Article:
Aggravation:The Effect of Pre-Existing Medical Conditions on Personal Injury Claims

Clients who have medical conditions that predate their motor vehicle collisions often question what effect their medical history will have on their personal injury claim. While seemingly straightforward, this can sometimes be a complex question to answer.

In Virginia, a plaintiff in a personal injury case is entitled to full and fair compensation for their bodily injuries, medical expenses incurred as a result of those injuries, pain, suffering, inconvenience, mental anguish, and any lost wages. [1] However, the plaintiff must be able to prove that the accident caused the specific injuries that are being claimed for compensation purposes.

Legally, pre-existing conditions should have no impact on a personal injury case. However, from a practical perspective, if you had a bad back before the accident, it can be somewhat difficult to establish that the motor vehicle collision caused your current back pain. Almost always, insurance adjusters or defense attorneys will identify your pre-existing medical condition as the largest obstacle to financial recovery.

To hurdle this obstacle, a plaintiff must present a clear and well-documented depiction of his or her physical condition both before and after the accident. The following steps can help a plaintiff do this, and meet his or her burden of proof.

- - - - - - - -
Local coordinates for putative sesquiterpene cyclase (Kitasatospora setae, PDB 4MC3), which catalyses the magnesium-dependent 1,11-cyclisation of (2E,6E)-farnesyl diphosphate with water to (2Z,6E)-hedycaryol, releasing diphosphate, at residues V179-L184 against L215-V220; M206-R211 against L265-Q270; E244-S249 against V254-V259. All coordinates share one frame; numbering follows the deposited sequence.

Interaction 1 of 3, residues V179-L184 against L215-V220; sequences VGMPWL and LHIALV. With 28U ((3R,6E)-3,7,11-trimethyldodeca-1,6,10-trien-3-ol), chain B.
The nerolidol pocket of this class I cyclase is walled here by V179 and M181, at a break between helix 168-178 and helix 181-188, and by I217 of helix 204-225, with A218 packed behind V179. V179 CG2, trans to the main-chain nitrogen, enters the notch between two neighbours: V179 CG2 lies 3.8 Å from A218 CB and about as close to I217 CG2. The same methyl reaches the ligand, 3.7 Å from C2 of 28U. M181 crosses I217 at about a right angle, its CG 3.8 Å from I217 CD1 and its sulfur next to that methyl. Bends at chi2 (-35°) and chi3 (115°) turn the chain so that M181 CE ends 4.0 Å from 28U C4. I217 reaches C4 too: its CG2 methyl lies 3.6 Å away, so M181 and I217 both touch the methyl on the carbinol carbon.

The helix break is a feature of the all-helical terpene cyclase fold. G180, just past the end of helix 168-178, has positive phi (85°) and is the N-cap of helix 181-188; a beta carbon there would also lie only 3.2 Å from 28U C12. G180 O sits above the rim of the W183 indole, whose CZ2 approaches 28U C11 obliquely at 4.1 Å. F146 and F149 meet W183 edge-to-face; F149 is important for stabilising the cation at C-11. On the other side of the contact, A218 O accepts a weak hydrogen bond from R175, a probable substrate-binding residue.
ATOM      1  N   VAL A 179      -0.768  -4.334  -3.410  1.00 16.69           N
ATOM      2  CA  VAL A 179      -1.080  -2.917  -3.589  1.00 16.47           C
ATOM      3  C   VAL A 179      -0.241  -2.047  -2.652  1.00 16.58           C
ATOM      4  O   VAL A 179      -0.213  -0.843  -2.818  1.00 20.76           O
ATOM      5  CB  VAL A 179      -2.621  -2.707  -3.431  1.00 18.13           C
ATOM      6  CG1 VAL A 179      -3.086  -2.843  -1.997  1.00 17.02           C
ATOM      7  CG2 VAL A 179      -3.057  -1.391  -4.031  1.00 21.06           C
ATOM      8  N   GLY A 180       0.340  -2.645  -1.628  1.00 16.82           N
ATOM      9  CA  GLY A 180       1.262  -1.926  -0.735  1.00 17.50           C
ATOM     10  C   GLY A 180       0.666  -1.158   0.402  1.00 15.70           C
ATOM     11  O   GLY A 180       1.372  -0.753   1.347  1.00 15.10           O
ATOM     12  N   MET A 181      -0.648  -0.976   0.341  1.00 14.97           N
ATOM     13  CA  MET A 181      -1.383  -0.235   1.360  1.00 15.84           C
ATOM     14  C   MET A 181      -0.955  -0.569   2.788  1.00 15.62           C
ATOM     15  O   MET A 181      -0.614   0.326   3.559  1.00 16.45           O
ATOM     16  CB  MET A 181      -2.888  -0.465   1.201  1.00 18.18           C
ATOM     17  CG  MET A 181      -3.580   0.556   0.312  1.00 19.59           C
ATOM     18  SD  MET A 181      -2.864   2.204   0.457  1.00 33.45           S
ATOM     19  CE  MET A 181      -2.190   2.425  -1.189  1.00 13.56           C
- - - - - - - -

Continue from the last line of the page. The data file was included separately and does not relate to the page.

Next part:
• Immediately after the accident, describe your current physical condition to the first treating medical provider that you see and explain that you were injured in a motor vehicle collision. This will help to establish that you are suffering from new injuries that were caused by a distinct traumatic event.
  • Return to the treating medical provider that knows your pre-accident condition the best and explain the difference in both the location and degree of their pain as clearly as possible. For example, changes or increases in pain should be documented. Then, the medical provider can testify that the collision caused aggravation to your pre-existing condition.
  • Document the quality of your life both before and after the accident. For example, if you were on the road to recovery, but were set back as a result of the accident, this change speaks directly to your damages.
  • Identify witnesses such as a spouse, close friend or co-worker who is familiar with your progress and subsequent regression as a result of the accident. They can provide a clear before-and-after comparison of your medical condition.

Virginia law is designed to protect people who are injured through no fault of their own, and this applies regardless of whether those people had pre-existing medical conditions or not. By focusing your claim around the before and after, you will increase your chances of obtaining a full and fair recovery.

If you or someone you know has aggravated a pre-existing medical condition in a motor vehicle collision, the experienced attorneys of Allen and Allen are happy to assist. Call us for a free consultation.

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Christopher J. Toepp

Licensed since 2008

Member at firm Allen, Allen, Allen & Allen

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